Electrons, one of the most fundamental components of our universe, still hold a few secrets that puzzle modern scientists. Since the 1920s, physicists have worked to try and unravel the workings of these negatively charged particles, and how they behave in different situations. Now, research conducted at the University of Cambridge has shed new light on a pair of key factors–the spins and charges of electrons–revealing even more about their unique behavior.
Background: Spin and Charge
In the 1920s, scientists conducted several experiments that revealed electrons possess multiple spins. One of these, the Stern-Gerlach experiment, involved a beam of silver atoms directed at an uneven magnetic field. The magnetic field split the beam in two, revealing two different spins for the electron.
Mathematically, an electron’s spin can either be +1/2 or -1/2, denoting which direction the spin is occurring. Electron spin is important in influencing how an electron interacts with other electrons or behaves in a magnetic field.
Analysis: Fast Lanes and Slow Lanes
To learn more about the properties of both electron spin and electron charge, researchers at the University of Cambridge, with participation from researchers with the University of Frankfurt, drove electrons to travel down a special wire. What they found was that the charges and spins of the same electron were separated into a fast lane and a slow lane.
According to researcher Pedro Vianez, “It’s as if the cars (like charges) are traveling in the slow lane but their passengers (like spins) are going more quickly, in the fast lane.” This allows the electron to take the fast and slow lanes at the same time. These two lanes also represent two energy levels, revealing the electron to have two different energy levels at the same time.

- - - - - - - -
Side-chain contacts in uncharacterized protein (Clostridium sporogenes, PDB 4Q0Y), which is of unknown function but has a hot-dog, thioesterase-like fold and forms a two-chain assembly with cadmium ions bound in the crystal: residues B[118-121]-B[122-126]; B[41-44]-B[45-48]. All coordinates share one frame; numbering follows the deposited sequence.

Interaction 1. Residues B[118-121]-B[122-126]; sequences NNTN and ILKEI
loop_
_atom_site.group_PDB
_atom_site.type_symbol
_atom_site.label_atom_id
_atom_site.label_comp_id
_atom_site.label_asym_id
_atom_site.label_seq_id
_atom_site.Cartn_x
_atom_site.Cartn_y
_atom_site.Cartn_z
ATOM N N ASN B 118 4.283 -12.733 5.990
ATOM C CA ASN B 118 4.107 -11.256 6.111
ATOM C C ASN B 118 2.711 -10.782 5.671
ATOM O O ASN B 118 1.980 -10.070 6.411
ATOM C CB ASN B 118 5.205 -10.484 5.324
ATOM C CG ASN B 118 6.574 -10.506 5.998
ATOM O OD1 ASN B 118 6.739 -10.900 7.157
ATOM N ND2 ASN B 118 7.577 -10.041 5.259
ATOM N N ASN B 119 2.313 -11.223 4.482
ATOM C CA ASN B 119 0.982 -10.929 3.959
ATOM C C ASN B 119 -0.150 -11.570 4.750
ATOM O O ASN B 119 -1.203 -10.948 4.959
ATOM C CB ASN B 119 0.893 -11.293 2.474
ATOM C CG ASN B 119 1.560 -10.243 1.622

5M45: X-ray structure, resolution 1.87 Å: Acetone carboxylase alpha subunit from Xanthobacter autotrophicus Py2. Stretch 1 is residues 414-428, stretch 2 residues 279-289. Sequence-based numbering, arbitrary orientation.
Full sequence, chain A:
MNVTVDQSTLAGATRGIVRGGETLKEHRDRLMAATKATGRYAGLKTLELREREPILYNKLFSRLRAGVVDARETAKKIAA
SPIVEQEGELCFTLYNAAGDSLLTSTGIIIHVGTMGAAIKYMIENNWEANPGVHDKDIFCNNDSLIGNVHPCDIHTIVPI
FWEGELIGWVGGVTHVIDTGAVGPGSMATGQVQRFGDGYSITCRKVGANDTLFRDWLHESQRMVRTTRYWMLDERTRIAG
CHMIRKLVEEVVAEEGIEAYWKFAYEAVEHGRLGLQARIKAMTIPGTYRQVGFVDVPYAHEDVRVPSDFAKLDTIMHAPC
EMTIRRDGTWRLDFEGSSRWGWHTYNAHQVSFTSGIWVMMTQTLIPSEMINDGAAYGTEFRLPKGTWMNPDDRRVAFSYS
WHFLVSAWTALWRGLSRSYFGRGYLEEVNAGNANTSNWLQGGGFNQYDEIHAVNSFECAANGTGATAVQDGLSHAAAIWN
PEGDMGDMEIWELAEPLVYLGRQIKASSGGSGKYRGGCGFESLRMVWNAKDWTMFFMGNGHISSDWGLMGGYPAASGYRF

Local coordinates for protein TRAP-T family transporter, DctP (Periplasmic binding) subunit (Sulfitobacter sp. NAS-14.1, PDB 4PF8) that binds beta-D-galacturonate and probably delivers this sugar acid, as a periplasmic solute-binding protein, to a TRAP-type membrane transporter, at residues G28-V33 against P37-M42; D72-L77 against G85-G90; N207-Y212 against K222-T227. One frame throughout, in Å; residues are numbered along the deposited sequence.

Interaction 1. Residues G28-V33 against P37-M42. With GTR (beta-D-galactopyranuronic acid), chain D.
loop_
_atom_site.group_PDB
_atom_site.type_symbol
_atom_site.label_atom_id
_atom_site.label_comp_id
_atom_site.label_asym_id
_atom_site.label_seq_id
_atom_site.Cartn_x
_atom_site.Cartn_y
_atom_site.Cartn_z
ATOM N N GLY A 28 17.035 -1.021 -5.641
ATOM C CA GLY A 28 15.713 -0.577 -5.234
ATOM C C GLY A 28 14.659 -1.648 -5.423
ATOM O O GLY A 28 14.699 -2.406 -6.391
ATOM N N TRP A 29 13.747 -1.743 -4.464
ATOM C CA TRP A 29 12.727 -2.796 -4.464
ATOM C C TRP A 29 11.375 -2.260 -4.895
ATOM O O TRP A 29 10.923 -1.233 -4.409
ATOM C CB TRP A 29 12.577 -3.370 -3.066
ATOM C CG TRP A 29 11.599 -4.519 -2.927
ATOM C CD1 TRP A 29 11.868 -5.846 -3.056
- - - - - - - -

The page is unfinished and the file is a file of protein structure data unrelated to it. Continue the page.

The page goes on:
This strange phenomenon sheds light on other aspects of particle physics. “What is remarkable here is that we are no longer talking about electrons, but, instead, about composite (quasi) particles of spin and change-commonly dubbed spinons and holons, respectively,” explained collaborator Oleksandr Tsyplyatyev from the University of Frankfurt.
Outlook: New Research on Electrons?
“For a long time, these were believed to become unstable at such high energies, yet what is observed points to exactly the opposite–they seem to behave in a way very similar to normal, free, stable electrons, with each their own mass, except that they are not, in fact, electrons, but excitations of a whole sea of charges or spins!” The results of the experiment were published in Science Advances,
With the results of the recent research, physicists now have a greater degree of knowledge to work with when studying electron behavior. This study also offers promise as far as the potential for new technological designs in the future, which might help boost electron efficiency in power systems and other electrical devices, as well as quantum engineering applications.
Kenna Hughes-Castleberry is a staff writer at the Debrief and the Science Communicator at JILA (a partnership between the University of Colorado Boulder and NIST). She focuses on deep tech, the metaverse, and quantum technology. You can find more of her work at her website: https://kennacastleberry.com/